The review of the client's reports about their sleep: The nurse may ask a client to record their sleep patterns and record it in a sleep log or diary for a week or more, after which, the nurse will assess and analyze this data to determine any sleep disturbances. Some of the data that is recorded in this sleep log can include:
- The extent of and time of exercise before sleep hours
- Consumption patterns like alcohol and cigarette smoking before sleep hours
- A list of all prescribed and over the counter drugs, herbs and supplements to determine if any of these substances has the potential to interfere with the client's sleep
- A daily recording of any sleepiness during the day time hours
- A daily recording of any stressors that are impacting on the client
- The time the person went to bed for sleep, how long it took to fall asleep, the duration of the sleep each night, and the duration and frequency of night time awakenings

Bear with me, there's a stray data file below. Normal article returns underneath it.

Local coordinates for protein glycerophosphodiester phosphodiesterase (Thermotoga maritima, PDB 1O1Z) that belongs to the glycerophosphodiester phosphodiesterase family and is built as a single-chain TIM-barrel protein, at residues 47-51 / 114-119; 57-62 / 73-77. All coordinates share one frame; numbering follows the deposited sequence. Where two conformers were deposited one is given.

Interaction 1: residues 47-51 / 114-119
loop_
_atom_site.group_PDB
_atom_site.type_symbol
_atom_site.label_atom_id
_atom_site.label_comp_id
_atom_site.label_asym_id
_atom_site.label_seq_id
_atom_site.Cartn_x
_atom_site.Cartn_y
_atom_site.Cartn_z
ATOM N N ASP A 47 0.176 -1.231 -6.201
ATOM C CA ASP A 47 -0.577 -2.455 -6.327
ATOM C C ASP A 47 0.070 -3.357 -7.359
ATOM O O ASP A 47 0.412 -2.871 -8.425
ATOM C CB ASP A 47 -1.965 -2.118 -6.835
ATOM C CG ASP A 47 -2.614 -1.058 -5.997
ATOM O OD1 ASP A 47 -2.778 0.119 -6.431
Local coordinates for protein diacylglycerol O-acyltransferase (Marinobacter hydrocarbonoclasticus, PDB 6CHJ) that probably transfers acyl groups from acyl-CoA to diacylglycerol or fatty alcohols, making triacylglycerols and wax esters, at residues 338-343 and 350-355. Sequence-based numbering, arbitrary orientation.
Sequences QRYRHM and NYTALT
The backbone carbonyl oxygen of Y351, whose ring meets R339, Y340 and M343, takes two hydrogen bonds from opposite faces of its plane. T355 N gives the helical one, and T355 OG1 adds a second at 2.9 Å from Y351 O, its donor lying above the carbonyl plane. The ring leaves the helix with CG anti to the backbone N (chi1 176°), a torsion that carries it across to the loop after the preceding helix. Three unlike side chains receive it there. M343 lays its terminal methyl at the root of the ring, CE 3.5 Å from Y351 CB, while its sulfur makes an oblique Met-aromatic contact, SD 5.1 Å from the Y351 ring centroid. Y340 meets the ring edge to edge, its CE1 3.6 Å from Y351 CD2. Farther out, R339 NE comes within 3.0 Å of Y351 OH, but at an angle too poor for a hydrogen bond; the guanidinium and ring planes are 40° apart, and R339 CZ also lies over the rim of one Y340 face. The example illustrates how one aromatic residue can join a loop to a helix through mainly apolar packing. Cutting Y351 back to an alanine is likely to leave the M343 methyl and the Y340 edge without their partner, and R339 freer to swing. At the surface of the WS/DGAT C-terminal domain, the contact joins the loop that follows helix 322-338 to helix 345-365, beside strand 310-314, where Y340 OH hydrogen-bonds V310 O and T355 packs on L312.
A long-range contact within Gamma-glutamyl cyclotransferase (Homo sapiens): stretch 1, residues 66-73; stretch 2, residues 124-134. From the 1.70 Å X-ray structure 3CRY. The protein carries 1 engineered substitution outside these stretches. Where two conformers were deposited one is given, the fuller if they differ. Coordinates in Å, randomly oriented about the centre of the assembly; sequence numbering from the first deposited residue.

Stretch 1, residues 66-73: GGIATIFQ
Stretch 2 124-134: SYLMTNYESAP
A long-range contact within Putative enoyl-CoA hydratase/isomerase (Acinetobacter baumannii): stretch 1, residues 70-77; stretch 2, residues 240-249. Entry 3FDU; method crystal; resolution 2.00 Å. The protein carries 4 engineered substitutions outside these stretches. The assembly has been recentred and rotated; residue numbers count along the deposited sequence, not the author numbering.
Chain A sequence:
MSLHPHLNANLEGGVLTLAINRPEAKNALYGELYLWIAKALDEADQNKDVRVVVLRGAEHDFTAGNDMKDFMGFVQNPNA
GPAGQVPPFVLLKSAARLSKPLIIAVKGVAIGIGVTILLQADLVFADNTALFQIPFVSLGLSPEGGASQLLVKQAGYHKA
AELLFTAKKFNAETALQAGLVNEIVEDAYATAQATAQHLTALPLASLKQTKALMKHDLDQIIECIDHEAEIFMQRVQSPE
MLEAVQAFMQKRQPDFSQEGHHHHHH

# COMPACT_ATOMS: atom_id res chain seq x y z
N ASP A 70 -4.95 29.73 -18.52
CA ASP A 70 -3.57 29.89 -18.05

- Reports by the sleep partner about any irregularities in terms of sleep such as snoring, periods of apnea, and restless leg movements which the client is most likely to be unaware of
Diagnostic studies, such as a polysomnography which is done in a sleep center by a respiratory therapist, is used to diagnose sleep disturbances. A polysomnography is done in the sleep laboratory by placing electrodes on the client's head is a combination of three diagnostic studies which are an electrocephalogram, an electro-oculogram and an electromyogram.
An electrocephalogram measures and displays the brain waves while the client is sleeping; an electro-oculogram measures and displays eye movements during sleep; and an electromyogram to measure muscular movements during sleep. These diagnostic tests, in combination with pulse oximetry and an electrocardiogram, are used to assess clients for sleep disorders such as sleep apnea, restless leg syndrome and bruxism.